BOSTON (WWLP) – A former executive director for a publicly funded non-profit homeless shelter is being sued for abusing his position to improperly funnel more than $2 million in state money to himself, all while falsely certifying compliance with state regulations designed to detect such improper self-dealing, according to Attorney General Maura Healey.
A complaint was filed Monday in Suffolk Superior Court alleging Manuel Duran, the former Executive Director, Chief Executive Officer, President and Board Member of Casa Nueva Vida (CNV) in Boston and Lawrence, used shell companies he established and owned to purchase properties he then leased to CNV at above-market rates, pocketing the difference.
The AG’s Office alleges that Duran’s failure to disclose his related party transactions allowed more than $2 million of state funds to be funneled to him for inflated rental payments and for improvements to properties he controlled and owned.
“For many years and through various illegal schemes, Duran abused his position as the head of a non-profit homeless shelter to improperly funnel state funds to himself,” AG Healey said. “We’ve taken action to hold him accountable for allegedly lining his pockets with millions of dollars in state funding meant for the shelter and the families it serves.”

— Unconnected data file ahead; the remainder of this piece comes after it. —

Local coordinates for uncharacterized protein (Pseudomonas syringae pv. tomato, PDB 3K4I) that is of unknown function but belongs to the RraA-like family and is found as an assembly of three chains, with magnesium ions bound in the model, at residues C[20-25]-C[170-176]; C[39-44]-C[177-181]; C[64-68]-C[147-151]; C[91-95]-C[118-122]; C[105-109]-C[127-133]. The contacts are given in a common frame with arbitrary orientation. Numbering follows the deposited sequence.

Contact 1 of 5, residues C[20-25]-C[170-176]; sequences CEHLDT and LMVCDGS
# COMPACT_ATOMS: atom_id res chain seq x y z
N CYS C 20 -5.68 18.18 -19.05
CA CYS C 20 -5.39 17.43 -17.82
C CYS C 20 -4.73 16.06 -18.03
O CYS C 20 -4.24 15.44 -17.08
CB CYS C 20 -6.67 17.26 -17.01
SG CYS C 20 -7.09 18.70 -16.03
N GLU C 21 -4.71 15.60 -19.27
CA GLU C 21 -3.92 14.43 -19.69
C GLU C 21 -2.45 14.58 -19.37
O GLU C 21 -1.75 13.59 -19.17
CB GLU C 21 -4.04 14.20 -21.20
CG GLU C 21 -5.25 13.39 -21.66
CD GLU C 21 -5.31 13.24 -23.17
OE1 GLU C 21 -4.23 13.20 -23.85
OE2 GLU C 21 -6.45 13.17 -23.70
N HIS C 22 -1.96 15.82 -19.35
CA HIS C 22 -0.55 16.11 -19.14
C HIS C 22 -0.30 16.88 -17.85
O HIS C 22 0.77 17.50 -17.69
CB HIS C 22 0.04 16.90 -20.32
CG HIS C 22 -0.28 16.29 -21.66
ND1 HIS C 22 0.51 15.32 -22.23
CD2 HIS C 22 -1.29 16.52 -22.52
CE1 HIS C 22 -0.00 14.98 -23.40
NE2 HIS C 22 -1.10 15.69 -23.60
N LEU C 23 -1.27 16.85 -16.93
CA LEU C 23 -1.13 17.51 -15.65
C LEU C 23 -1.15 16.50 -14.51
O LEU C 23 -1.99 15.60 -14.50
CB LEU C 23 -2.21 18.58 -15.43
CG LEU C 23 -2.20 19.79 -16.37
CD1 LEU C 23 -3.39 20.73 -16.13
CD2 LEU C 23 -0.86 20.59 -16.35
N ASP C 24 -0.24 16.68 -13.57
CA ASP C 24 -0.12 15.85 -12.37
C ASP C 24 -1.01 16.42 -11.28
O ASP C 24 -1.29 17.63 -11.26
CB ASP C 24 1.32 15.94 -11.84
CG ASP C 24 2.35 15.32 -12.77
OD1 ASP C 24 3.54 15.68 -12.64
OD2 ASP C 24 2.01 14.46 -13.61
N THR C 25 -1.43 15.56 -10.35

Duran was also criminally indicted on Monday by a Suffolk County Grand Jury. The Court froze four of Duran’s bank accounts in the amount of $2 million. The AG’s office filed the Court order due to risk that Duran could leave Massachusetts with cash, having recently sold properties in the state.
According to a news release from the Attorney General’s office, from March 2003 through March 2021, Duran served in various leadership roles at CNV, a non-profit that was at least 92 percent state funded from fiscal year 2015 through 2019, that allowed him to control CNV’s day-to-day operations, as well as its real estate investments and leases.
The AG’s Office alleges that from fiscal year 2014 through 2019, Duran caused CNV to submit documents to the state that failed to disclose Duran’s own personal or business transactions with CNV, known as “related party transactions,” and enabled CNV to receive $33 million in state funding under a contract with the Department of Housing and Community Development for emergency homeless shelter services.
CNV was required to disclose any related party transactions to ensure the state that it was engaging in transactions on an arm’s length basis and was spending state funds in a fair and reasonably prudent manner. By not disclosing information regarding his related party transactions with CNV, Duran made it impossible for the state to evaluate CNV’s continued eligibility as a contractor.